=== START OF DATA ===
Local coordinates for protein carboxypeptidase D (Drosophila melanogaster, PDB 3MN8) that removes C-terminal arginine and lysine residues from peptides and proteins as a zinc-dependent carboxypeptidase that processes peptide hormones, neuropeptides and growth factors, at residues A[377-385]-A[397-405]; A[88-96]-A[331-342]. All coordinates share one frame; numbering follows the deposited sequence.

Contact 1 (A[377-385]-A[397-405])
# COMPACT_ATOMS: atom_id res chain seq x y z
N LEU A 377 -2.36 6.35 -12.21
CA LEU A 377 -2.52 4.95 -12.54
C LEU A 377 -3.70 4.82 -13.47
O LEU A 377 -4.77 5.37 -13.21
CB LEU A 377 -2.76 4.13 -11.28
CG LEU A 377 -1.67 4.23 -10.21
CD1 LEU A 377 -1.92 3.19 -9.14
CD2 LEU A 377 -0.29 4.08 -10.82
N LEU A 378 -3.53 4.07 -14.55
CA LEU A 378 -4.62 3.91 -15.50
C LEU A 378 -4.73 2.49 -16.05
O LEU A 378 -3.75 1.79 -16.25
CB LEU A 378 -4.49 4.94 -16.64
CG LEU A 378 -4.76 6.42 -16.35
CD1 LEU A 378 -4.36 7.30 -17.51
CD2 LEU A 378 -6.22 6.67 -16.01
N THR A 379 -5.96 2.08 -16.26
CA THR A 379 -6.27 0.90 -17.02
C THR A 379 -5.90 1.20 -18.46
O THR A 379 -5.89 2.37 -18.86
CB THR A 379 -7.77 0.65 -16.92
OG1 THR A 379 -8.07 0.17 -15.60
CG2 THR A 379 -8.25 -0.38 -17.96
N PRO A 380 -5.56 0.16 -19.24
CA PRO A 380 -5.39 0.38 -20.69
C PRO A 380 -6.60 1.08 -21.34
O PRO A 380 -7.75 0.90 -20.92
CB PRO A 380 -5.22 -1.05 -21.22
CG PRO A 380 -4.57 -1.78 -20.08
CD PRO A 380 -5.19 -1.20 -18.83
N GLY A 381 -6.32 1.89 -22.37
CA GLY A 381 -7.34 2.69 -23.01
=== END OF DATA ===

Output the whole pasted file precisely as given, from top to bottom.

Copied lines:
Local coordinates for protein carboxypeptidase D (Drosophila melanogaster, PDB 3MN8) that removes C-terminal arginine and lysine residues from peptides and proteins as a zinc-dependent carboxypeptidase that processes peptide hormones, neuropeptides and growth factors, at residues A[377-385]-A[397-405]; A[88-96]-A[331-342]. All coordinates share one frame; numbering follows the deposited sequence.

Contact 1 (A[377-385]-A[397-405])
# COMPACT_ATOMS: atom_id res chain seq x y z
N LEU A 377 -2.36 6.35 -12.21
CA LEU A 377 -2.52 4.95 -12.54
C LEU A 377 -3.70 4.82 -13.47
O LEU A 377 -4.77 5.37 -13.21
CB LEU A 377 -2.76 4.13 -11.28
CG LEU A 377 -1.67 4.23 -10.21
CD1 LEU A 377 -1.92 3.19 -9.14
CD2 LEU A 377 -0.29 4.08 -10.82
N LEU A 378 -3.53 4.07 -14.55
CA LEU A 378 -4.62 3.91 -15.50
C LEU A 378 -4.73 2.49 -16.05
O LEU A 378 -3.75 1.79 -16.25
CB LEU A 378 -4.49 4.94 -16.64
CG LEU A 378 -4.76 6.42 -16.35
CD1 LEU A 378 -4.36 7.30 -17.51
CD2 LEU A 378 -6.22 6.67 -16.01
N THR A 379 -5.96 2.08 -16.26
CA THR A 379 -6.27 0.90 -17.02
C THR A 379 -5.90 1.20 -18.46
O THR A 379 -5.89 2.37 -18.86
CB THR A 379 -7.77 0.65 -16.92
OG1 THR A 379 -8.07 0.17 -15.60
CG2 THR A 379 -8.25 -0.38 -17.96
N PRO A 380 -5.56 0.16 -19.24
CA PRO A 380 -5.39 0.38 -20.69
C PRO A 380 -6.60 1.08 -21.34
O PRO A 380 -7.75 0.90 -20.92
CB PRO A 380 -5.22 -1.05 -21.22
CG PRO A 380 -4.57 -1.78 -20.08
CD PRO A 380 -5.19 -1.20 -18.83
N GLY A 381 -6.32 1.89 -22.37
CA GLY A 381 -7.34 2.69 -23.01